Published at Friday, August 31st, 2018 - 22:29:44 PM. . By Zendaya Foust.
Remember, on a top mounted adjustment turn your allen wrench clockwise to tighten the neck and straighten it, or counter clockwise to loosen it and curve the neck. On heel adjustments its the exact opposite! The more curved the neck the higher the strings will be from the fingerboard, the straighter the neck the closer. On a fretless neck you want the action to be as low as possible to allow for the pleasant buzzy "Mmmwah" sound. It is possible to set the action too low in which the "mmmahh" will be squelched. A good indication of where your neck is at is either a buzz at the first 5 frets which indicates a neck that is too straight or a buzz at the 7th fret and up which indicates a neck that is too curved. Holding the bass at eye level against a strong light and looking at the very edge of the fingerboard will indicate the status of the neck curvature. You want to set your neck as straight as possible until you get buzzes on or about the 5th fret or lower, then back the neck off with quarter turns until the buzzes go away.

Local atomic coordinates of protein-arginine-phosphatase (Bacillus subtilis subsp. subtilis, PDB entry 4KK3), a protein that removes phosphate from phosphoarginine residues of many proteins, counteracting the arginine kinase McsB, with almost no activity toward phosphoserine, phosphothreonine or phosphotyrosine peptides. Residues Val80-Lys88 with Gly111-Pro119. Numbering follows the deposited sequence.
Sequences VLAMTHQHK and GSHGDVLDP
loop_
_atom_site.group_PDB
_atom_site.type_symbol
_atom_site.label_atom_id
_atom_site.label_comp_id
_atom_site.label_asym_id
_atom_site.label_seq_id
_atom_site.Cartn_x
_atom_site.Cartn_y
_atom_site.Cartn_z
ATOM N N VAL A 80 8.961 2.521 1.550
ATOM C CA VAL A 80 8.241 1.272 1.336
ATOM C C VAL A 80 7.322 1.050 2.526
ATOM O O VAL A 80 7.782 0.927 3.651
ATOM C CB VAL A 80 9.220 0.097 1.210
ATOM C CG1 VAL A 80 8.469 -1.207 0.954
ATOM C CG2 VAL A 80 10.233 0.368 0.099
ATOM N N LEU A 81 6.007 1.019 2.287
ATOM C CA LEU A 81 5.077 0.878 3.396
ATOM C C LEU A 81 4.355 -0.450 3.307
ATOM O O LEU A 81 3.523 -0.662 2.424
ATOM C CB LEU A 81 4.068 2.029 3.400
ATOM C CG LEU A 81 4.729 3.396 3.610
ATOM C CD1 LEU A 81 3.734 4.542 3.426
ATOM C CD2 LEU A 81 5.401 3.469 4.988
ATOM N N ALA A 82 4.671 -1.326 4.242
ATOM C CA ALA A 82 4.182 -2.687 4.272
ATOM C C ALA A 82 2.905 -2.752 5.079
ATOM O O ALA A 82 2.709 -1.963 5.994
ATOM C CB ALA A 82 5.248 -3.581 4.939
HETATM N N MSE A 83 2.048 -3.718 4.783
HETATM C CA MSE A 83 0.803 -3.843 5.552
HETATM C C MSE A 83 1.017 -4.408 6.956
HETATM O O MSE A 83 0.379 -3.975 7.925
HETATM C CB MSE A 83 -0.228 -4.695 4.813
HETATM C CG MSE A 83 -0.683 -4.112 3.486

With the help of the installed pickup springs turn a phillips head screw driver to move the pickup up or down. Moving the pickup higher or up towards the strings will yield a louder over all tone. Moving it away or down from the strings will result in a quieter volume. You want to strike a balance between the two which I find can be done by making your pickups like a ramp. You want to give the lower E and A strings plenty of room to vibrate so keep that end of the pickup just a bit lower, while making the D and G string side just a tad higher. It shouldn't be extreme but all the strings need to clear the pickup otherwise the case for the pickup itself will get scratched and the sound of your fingers hitting the top of the pickup will make an unwanted "thump" sound, that is unless you want that thump sound.
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